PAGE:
Treating/acclimating New Water Prior To Water Change

mossman
  • #1
The man at the pet store recommended that I acclimate my new water a couple days prior to doing a water change. Meaning fill my bucket to the level I need (3 gallons in my case), treating it for chlorine, then letting it sit with an air stone for a couple days. Is this the proper way to do it? Should the bucket lid be on or off?
 
maggie thecat
  • #2
That is a really old school way of doing water conditioning . Most people, me included, just add temperature matched water and conditioner, straight into the tank.
 
mossman
  • Thread Starter
  • #3
Old school doesn't necessarily make it wrong, but it sounds like it isn't worth the hassle. However, isn't it better to use cold tap water to minimize impurities, then either heat it to the tank temperature or let it sit overnight to reach room temperature before pouring it in?
 
maggie thecat
  • #4
Old school doesn't necessarily make it wrong, but it sounds like it isn't worth the hassle. However, isn't it better to use cold tap water to minimize impurities, then either heat it to the tank temperature or let it sit overnight to reach room temperature before pouring it in?

In the olden days ( aka prior to water conditioner and chloramines) you let the water sit out to get rid of the chlorine.

Chloramines changed all that, they don't disappear when exposed to oxygen.

It all rather depends on your water supply. If you don't keep ambient temperature tanks, you have to warm the water. If you do keep ambient water tanks, you may or may not need to make a temperature adjustment, depending on how cold the water source is.

It all comes down to local conditions.
 
mossman
  • Thread Starter
  • #5
If you don't keep ambient temperature tanks, you have to warm the water.

Even if the tank temp is 78, new water is 73, and a 25% water change?
 
snowballPLECO
  • #6
My two tanks sit at 78-81 so all I do is warm the tap water and fill ‘er up and my fish never have any issues
 
mossman
  • Thread Starter
  • #7
Okay, but this is my daughter's 10 gallon tank I'm talking about.
 
mattgirl
  • #8
I have kept tanks for many many years and have always treated the water to remove the chlorine and heavy metals in a bucket right before pouring it in the tank. Letting the water sit is totally unnecessary and temp matching the water by using water from the faucet is not a problem. Allowing it to set for days or even hours is an unnecessary step.
 
maggie thecat
  • #9
Even if the tank temp is 78, new water is 73, and a 25% water change?
Yep.

Well, conditional yep. Some fish are very sensitive to changes in temperature. As in, it can trigger negative reactions. Other fish don't care. In some fish, it can trigger spawning.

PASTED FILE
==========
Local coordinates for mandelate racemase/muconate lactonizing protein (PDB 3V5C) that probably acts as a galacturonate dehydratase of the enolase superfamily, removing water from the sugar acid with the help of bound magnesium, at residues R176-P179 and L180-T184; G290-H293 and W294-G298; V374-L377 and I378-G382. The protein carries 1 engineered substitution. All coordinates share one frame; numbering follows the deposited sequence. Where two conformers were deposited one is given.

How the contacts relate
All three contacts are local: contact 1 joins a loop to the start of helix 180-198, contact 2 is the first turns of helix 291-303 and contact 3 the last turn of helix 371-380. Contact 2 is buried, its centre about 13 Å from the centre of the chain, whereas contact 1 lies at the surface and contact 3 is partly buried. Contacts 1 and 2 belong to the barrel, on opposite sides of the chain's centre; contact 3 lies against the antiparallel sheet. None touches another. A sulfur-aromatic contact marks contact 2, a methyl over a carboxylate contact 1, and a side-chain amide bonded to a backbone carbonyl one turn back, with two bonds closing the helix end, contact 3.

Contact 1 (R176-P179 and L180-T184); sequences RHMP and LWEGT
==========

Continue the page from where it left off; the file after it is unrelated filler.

That's why temperature matching is stressed as being important.
 
mossman
  • Thread Starter
  • #10
Okay. I'll keep doing it the way I have been (filling a bucket with luke warm tap water, treating it, then dumping it in). I forget, how much ammonia am I supposed to add per gallon? 1 cup?
 
maggie thecat
  • #11
Okay. I'll keep doing it the way I have been (filling a bucket with luke warm tap water, treating it, then dumping it in). I forget, how much ammonia am I supposed to add per gallon? 1 cup?

Hmm, did you forget a j/k tag there?
 
mossman
  • Thread Starter
  • #12
Hmm, did you forget a j/k tag there?
I figured I'd wait for a reaction first
 
maggie thecat
  • #13
I figured I'd wait for a reaction first

You never know around here ...
 
david1978
  • #14
Its only half a cup of chlorox per gallon. If you use a whole cup the fish will fly so you would have to upgrade your hood.
 
mattgirl
  • #15
I forget, how much ammonia am I supposed to add per gallon? 1 cup?
Only if you plan on putting at least a dozen common plecos in there. A cup a day should grow enough bacteria to handle that bio-load
 
mossman
  • Thread Starter
  • #16
Only if you plan on putting at least a dozen common plecos in there. A cup a day should grow enough bacteria to handle that bio-load
Speaking of Plecos, I returned one the other day because he was pooping like crazy. I don't have algae problems, so he wasn't even a necessary addition.
 
mattgirl
  • #17
Speaking of Plecos, I returned one the other day because he was pooping like crazy. I don't have algae problems, so he wasn't even a necessary addition.
I don't have an algae problem either but Plecos are my favorite type of fish so I can imagine having a tank without one in there. My common pleco, Jethro grew to over 7 inches in less than a year so I had to re-home him to a huge man-made pond but I knew I was going to have to do that when I got him. I got my bristle nose, Elbert several months before I re-homed Jethro. I would love to get another BN but I don't want to upset my calm tank so will just be content with one.
 

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